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Pitfalls for practitioners 2

The child is 'missing' from the record

This may appear to be an unlikely pitfall for a Children and Family social worker to fall into. The file is after all, in most social services departments, the child's file. Yet a depressingly common finding from Inquiry and Inspection reports is that the child is 'missing' from the record.

'This is the first of numerous observations disclosed as evidence to this Inquiry but not at any time recorded on Victoria's case file. The importance of accurately recording observations about children cannot be over-emphasised.' (1)

This is not to suggest that the child is not mentioned at all, but rather their wishes and feelings, their views and understanding of their situation, are not recorded. The absence of the child from the record suggests to the reader that no work has been undertaken with the child, or that the child has not been an active partner in any work.

Research indicates that there are a number of reasons why children may be 'missing' from the record.

Parent's needs dominate at the expense of the child

Often practitioners are working with parents and carers who may be facing a wide variety of problems. In many cases the route to improving the child's situation is by supporting and helping the parents.

However, it is important that the practitioner makes time to find out how the child feels about their situation and the impact of parental problems on the child. Giving the child a voice may not only support the child, it can also protect them (2). Research is clear that the involvement of children leads to better decision-making, and can support the development and evaluation of interventions (3). The parents may feel better - but are things better for the child?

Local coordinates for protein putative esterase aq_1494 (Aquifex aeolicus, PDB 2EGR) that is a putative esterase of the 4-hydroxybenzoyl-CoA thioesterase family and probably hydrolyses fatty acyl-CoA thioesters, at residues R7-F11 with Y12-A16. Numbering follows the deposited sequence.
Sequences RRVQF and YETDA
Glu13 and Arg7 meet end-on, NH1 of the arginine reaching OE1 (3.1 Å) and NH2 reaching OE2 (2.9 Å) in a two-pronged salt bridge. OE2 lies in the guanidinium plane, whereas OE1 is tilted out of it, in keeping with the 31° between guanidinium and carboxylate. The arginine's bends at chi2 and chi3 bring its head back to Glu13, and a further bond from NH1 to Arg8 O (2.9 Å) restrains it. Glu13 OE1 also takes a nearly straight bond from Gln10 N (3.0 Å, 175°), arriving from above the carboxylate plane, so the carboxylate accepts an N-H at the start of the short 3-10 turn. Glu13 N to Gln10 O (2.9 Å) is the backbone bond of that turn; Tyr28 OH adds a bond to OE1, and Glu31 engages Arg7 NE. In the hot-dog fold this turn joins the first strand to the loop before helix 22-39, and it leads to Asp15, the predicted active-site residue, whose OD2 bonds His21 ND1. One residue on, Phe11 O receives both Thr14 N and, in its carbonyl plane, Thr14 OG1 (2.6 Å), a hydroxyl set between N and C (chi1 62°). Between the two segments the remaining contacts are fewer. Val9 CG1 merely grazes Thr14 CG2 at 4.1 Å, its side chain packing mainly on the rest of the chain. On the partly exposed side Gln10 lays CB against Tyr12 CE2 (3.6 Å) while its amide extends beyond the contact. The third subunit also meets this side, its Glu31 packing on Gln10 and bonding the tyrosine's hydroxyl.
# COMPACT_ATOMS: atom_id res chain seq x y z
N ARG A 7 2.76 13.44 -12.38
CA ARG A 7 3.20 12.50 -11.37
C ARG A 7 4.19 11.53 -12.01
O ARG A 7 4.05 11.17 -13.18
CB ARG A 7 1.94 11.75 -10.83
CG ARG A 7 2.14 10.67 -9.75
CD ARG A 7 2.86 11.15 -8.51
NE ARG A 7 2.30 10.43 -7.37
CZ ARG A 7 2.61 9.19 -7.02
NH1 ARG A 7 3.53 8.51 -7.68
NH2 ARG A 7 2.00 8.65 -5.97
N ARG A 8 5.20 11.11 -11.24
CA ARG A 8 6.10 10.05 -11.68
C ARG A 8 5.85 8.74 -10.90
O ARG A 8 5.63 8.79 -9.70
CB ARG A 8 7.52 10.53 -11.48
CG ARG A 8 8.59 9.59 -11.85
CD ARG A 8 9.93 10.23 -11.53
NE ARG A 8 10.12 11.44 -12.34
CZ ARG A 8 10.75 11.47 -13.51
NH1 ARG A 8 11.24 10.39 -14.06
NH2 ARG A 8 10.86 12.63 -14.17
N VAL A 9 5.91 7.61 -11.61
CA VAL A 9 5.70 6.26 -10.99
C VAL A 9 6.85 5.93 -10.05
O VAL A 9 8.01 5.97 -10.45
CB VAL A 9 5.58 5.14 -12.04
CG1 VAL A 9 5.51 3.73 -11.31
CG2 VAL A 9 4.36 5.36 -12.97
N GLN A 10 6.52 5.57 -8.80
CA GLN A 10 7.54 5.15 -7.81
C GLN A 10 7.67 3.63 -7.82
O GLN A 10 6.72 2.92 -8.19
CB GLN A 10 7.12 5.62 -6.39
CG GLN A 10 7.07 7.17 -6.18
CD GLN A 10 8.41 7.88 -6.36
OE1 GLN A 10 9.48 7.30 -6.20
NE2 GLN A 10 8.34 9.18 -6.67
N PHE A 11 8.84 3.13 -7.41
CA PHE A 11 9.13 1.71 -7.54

A child may go missing from the record where files are kept on families rather than on individual children. Where each child does not have a separate file, there is a risk that the needs of one child may dominate the record, resulting in the needs and views of other children being overlooked. It will also prove very difficult to monitor outcomes for the child.

The practitioner is trying to protect the child

Some practitioners may wish to protect the child from talking about issues that are painful and difficult. However, research suggests that professionals often underestimate the abilities of children and their understanding of their situation (4). Issues will have to be approached sensitively, but they should not be avoided. We need 'to ensure that children have adequate information appropriate to their age and understanding with which to form opinions. Children cannot participate in decisions if they are not fully informed of the options available to them and the implications of those options' (5).

The practitioner has found the child uncommunicative, or expressing different views at different times.

Establishing a relationship where children feel able to communicate can be difficult because vulnerable children often think that adults do not hear what they say (6). The childhood experiences of many children have lead them to distrust communication with adults.